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Pippi’s “participation” in the circus performance she attends conveys another central facet of her personality and broader significance. There, she alternately jumps on the show horse with Miss Carmencita, walks and does tricks on the tightrope, and beats the strongest man in the world in a battle of physical might! Pippi’s joie de vivre, her propensity to live life rather than just observe, critique, or be subsumed by it, via social norms, mores, and institutions, makes life a participant rather than spectator sport. It is for this that she has captivated children and adults alike for seventy years and is still going strong. As the critic David L. Russell remarks, “Pippi Longstocking dares to hold up a mirror to society—a mirror unclouded by the social accoutrements of adult manners and mores. What we see in that mirror are a teacher, well meaning but uncreative and inflexible, policemen enforcing laws they little understand, society ladies absorbed in frivolous details.” What we see in that mirror is, in essence, every bit as much a construction as the literary text Lindgren has gifted us.

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Canonicity & Commercialization

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The panoply of Pippi illustrations and derivations is ironic given the sheer uniqueness of Lindgren’s character, yet it is also instructive and illuminative of larger cultural forecasting. Pippi is, truly “one of a kind.” But it is that very singularity that has given rise to so many different iterations of her, even to the extent that some may be justified in labeling Pippi a “brand.” What is it about Pippi that endures: that continues to captivate adults and children alike? And to inspire such endless variations and imitations? As Deborah Stevenson would ask, does the work belong to the canon of sentiment or that of significance?

According to Stevenson’s schema, I would situate Pippi Longstocking as in the central overlapping portion of a Venn diagram: part canon of sentiment, part canon of significance. The text meets Stevenson’s qualification as a member of the “canon of sentiment” by virtue of its ability to “call forth affection from the adult recalling a childhood reading…and from the child reading these books for the first time,” wherein “the cry goes out ‘let children be children.’” It is at once “amorphously” situated and aligned with the “often stricter standards of love and evocation of childhood.” At the same time, however, Pippi certainly does not “reinforce the status quo,” as Stevenson argues the literature belonging to the canon of sentiment often does. I would argue that it can be equally placed in the canon of significance in its role as a “chronicle, documentation, and explanation” of an alternative vision of childhood and adventure. Furthermore, The National Library in Stockholm houses Lindgren’s archived literary works, and a decade ago, the archive was admitted into the UNESCO World Heritage List. As far as the canon of significance, one could say that this type of archival effort represents solid entrenchment in such a field.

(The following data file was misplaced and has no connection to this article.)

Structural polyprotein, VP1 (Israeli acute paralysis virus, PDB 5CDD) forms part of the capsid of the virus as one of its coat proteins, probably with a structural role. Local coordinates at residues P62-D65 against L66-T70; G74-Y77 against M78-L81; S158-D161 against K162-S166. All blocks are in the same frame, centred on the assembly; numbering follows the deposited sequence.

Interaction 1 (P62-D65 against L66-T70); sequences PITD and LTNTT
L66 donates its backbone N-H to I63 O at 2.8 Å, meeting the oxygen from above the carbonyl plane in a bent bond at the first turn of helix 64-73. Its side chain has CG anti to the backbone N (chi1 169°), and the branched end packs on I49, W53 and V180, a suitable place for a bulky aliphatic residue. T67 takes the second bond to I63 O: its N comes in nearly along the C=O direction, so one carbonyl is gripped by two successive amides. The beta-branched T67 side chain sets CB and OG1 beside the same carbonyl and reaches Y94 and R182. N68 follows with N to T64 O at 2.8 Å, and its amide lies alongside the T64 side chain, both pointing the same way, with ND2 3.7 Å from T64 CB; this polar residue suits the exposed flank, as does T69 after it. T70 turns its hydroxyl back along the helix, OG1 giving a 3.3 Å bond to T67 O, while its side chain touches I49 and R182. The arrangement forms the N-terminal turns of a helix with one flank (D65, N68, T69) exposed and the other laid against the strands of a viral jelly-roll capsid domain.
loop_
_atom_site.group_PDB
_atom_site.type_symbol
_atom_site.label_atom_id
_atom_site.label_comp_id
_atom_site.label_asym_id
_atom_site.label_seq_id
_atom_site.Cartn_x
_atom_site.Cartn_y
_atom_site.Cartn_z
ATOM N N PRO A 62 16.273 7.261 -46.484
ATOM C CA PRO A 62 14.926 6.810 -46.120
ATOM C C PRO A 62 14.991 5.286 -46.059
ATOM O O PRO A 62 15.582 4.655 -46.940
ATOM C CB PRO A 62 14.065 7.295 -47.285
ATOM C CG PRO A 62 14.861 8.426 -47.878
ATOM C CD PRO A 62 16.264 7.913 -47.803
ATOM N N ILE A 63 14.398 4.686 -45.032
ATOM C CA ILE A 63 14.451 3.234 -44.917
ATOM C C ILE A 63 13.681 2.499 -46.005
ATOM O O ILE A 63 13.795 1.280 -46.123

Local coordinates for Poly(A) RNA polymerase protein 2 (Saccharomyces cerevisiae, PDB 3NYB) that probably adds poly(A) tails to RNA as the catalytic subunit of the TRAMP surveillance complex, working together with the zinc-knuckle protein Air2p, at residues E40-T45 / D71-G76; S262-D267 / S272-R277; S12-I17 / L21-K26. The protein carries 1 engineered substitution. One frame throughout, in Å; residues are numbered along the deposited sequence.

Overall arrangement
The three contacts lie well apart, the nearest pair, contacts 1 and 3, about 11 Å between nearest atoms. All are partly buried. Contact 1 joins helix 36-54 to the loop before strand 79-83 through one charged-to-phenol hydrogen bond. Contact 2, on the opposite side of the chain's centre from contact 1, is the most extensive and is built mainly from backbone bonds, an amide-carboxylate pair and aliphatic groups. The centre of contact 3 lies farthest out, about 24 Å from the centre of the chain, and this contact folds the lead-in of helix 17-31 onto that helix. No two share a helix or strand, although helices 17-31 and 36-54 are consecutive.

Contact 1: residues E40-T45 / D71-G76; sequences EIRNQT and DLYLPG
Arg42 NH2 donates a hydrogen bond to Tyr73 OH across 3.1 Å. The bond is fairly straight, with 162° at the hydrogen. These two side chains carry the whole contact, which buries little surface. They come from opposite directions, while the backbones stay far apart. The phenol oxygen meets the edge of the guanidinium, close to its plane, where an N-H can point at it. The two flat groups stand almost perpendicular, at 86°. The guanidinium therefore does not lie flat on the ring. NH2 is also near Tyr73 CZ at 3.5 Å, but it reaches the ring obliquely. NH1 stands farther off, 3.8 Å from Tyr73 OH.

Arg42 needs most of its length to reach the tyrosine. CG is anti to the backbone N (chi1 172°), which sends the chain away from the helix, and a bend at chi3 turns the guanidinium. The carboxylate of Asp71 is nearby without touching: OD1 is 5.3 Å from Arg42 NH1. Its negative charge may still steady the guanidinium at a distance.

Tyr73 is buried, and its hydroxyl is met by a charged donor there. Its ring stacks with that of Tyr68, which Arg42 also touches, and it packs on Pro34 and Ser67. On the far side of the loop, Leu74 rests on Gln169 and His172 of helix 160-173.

After its publication, Pippi was subsequently translated into several European languages, as well as English, within just a few short years. Scores of translations, both literal and cultural, ensued. Films, television shows, museums, traveling cultural exhibits, amusement parks, and dolls, all are manifestations of what I perceive as the new hypercapitalist process of canon formation and the attendant cultural indelibility that maintains the work’s relevance.

In today’s corporate and consumer-driven climate, the legacy of a literary text might well depend on its potential transposition into other formats and commercial enterprises. I propose that this shift in cultural values and the realities of the marketplace has in turn precipitated a redefinition of the very notion of canonicity and canon formation. In the terms set out by Deborah Stevenson, this may very well mean a merger of the canon of significance and that of sentiment, or perhaps their collapse altogether. This shift is evidenced concretely in the legacy of Lindgren’s Pippi Longstocking, both the text itself and the heroine featured therein.

These transpositions are in effect the new road to canonicity, as attested to by the recent celebration of Pippi’s 70th anniversary. In the case of Pippi Longstocking, a dual canonization was constructed. Both Pippi and Lindgren have been memorialized together and singly, as cultural markers of subversion, autonomy, radicalism, and national identity. The cult of celebrity (an integral aspect of commercial culture and commercialized recreation) has elevated Lindgren to a heroine status akin to that of her beloved creation. As a sardonic aside, I think it’s safe to say that if a company is devoted to protecting and promoting “the Astrid Lindgren trademark all over the world” (or even if the word “the” is placed before your name), one can be assured of commercial canonization, at the very least.

A particular cultural attraction illustrates the convergence of the canon of significance and that of sentimentality. In Vimmerby, Lindgren’s birthplace, visitors are invited to share “Astrid Lindgren’s world,” “where fairytales come to life.”

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Once there, visitors can “Play and get up to mischief, experience familiar scenes from the books and become part of the popular stories!” Lindgren’s childhood home is the park’s central attraction for older visitors, whereas the theatrical productions, roving literary characters, and various props and stage sets throughout the park attract and amuse the younger fans. In other words, there is something for everyone. I argue that it is this essential mutability and widespread appeal that has emerged as just as important to Pippi’s canonicity as the character’s compelling persona and Lindgren’s narrative mastery.